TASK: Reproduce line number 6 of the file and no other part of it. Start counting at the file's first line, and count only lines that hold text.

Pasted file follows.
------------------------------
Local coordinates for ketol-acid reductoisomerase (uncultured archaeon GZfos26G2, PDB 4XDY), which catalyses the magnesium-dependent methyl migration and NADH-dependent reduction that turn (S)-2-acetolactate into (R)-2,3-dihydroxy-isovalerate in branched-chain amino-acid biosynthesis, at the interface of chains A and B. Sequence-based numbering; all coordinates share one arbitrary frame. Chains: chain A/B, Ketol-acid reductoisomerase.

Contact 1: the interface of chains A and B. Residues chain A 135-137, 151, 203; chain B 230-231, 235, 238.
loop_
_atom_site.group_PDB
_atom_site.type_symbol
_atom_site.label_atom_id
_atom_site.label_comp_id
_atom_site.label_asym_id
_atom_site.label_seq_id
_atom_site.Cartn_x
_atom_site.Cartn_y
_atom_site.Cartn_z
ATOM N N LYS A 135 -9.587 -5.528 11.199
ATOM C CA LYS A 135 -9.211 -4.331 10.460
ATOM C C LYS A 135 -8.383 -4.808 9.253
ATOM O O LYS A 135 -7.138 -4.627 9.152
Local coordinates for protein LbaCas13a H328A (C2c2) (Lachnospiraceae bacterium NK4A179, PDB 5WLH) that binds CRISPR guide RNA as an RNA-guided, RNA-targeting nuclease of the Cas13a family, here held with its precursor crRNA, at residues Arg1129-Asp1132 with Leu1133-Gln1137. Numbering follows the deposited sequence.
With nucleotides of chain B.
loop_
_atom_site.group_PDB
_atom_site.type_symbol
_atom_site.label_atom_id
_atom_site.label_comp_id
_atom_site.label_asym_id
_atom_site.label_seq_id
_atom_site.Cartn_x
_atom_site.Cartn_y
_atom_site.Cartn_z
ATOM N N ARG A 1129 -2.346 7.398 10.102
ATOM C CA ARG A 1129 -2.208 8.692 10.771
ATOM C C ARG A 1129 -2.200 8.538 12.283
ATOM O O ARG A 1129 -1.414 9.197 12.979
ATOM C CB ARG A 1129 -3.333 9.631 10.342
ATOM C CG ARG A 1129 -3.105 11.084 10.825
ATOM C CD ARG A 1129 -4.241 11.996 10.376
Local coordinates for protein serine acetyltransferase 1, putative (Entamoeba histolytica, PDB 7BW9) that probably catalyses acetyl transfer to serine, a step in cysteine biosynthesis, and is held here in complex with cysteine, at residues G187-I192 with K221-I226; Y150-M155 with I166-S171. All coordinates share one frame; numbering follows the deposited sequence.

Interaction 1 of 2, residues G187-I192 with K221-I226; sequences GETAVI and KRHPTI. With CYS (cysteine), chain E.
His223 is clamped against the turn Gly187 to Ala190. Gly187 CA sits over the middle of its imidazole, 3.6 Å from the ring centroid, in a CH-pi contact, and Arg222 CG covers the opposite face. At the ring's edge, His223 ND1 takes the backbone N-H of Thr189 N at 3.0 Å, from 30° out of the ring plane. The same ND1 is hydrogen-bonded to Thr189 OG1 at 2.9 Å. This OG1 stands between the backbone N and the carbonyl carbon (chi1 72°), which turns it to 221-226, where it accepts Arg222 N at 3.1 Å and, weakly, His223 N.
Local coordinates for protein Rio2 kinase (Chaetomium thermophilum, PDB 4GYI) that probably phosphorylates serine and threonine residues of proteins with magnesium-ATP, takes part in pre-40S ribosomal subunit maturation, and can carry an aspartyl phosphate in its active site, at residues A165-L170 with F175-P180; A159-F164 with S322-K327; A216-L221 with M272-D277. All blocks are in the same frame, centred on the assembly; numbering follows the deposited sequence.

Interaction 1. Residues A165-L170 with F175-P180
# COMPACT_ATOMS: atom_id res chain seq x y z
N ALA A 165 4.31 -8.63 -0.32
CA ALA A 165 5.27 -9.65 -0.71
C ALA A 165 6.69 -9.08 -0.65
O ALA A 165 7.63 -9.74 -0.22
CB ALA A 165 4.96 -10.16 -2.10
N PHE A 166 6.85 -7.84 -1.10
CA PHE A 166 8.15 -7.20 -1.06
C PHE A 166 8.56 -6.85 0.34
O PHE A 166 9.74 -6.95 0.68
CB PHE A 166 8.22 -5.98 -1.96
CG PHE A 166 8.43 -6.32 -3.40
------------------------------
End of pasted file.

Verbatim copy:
_atom_site.label_atom_id